Saturday, February 7, 2009

Blessed By An Elephant

Who knew an elephant could be so holy?

A few days ago (Isaac's birthday, one he shares with Alice Cooper...), our dear friend Gopal called us up with a tempting offer. It was the last morning of our visit to Coimbatore and Ooty, and he offered to take us to a temple before we caught the train at 1 PM back to Cochin. He picked us up in his teeny sedan around nine AM. The six of inhaled deeply and piled in for the 20 minute drive. Our destination was Aruligu Patteeswaraswamy Temple in Perur, on the outskirts of Coimbatore. This is a Shiva temple, and parts of it are over 2000 years old. There was a major expansion about 400 years ago. It is being constantly worked on and renovated, painted, and cleaned. Laurel and I are both suckers for ancient temples of all sorts. She does have her Masters in Religious Studies with a major in Hinduism after all! However, I was unprepared for the depth of beauty I was about to experience.

The exterior of the temple was completely covered in scaffolding and tarps, in much the same manner as a leaky condo gets wrapped while the workers repair the water damage and the owners try to track down the construction company to serve papers to. This was no leaky condo. All the sculpture on the exterior was being meticulously cleaned and repainted in an effort to reclaim its original ancient splendour. The entrance to the temple is made via 2 huge ornately carved wooden doors, each about 20 feet high. Signs immediately warned us that there was to be no photography under any circumstances.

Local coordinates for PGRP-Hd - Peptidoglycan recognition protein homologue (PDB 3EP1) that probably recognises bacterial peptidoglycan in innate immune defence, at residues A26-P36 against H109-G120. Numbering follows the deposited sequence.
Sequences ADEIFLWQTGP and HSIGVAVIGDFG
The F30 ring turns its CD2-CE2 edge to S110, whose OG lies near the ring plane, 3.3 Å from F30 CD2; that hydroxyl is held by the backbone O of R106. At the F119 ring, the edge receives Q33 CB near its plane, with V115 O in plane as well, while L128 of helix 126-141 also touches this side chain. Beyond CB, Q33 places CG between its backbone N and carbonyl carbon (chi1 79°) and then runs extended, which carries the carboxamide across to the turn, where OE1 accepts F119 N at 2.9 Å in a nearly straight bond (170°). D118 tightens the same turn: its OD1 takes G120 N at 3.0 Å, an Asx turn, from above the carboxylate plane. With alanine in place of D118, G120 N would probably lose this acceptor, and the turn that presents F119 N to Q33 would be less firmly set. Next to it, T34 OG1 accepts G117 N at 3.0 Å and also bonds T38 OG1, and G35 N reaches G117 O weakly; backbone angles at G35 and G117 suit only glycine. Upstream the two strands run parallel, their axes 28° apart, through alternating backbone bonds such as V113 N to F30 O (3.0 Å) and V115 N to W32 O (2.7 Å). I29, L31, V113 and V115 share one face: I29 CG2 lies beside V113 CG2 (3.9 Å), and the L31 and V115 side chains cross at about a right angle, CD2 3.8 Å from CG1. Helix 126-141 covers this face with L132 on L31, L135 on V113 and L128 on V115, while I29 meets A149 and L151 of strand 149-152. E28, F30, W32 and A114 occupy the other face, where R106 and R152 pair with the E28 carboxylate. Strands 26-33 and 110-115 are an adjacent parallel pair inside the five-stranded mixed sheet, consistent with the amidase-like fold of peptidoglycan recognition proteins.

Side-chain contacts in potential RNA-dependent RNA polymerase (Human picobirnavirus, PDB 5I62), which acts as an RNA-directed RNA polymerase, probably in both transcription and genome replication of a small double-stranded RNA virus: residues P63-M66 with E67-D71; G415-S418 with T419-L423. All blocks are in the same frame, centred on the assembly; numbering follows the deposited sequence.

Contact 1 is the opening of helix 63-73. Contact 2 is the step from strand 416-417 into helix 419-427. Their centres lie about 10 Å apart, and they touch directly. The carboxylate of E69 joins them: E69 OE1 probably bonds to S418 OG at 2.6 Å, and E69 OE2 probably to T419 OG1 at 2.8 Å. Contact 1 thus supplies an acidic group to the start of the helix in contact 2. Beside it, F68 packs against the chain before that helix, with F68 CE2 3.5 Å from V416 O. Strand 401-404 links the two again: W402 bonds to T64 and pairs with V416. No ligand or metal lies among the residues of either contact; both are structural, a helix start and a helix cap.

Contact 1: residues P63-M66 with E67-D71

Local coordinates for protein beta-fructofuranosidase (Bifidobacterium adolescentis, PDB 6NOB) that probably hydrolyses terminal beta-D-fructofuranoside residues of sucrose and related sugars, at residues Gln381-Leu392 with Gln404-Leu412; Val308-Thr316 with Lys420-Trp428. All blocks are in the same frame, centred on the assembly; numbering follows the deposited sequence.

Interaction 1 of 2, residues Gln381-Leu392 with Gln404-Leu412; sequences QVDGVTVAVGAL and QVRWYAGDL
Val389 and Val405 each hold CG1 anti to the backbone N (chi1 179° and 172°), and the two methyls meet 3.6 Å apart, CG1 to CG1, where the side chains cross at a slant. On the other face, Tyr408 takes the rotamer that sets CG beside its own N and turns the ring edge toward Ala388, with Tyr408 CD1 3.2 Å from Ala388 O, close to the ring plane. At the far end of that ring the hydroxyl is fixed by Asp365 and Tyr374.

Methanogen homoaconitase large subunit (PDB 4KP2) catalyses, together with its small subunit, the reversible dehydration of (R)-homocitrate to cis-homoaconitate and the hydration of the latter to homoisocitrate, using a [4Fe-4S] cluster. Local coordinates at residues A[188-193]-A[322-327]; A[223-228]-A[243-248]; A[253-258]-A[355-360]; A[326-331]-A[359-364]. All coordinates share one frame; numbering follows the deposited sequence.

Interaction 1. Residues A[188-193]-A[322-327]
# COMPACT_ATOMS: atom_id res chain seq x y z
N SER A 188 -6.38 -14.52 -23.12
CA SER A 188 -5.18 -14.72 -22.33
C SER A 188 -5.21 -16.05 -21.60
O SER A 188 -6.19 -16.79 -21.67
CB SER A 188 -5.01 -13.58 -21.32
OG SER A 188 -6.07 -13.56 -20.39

After walking through the entrance hall, one is immediately confronted by the temple elephant. A temple elephant is apparently pretty standard issue in Hindu temples in the South of India. They are used to move the heavy carts laden with various idols on auspicious holy days throughout the year, and also to bless visitors and collect money. This was the first one I had ever seen in a temple, and it was a pretty awe-inspiring sight.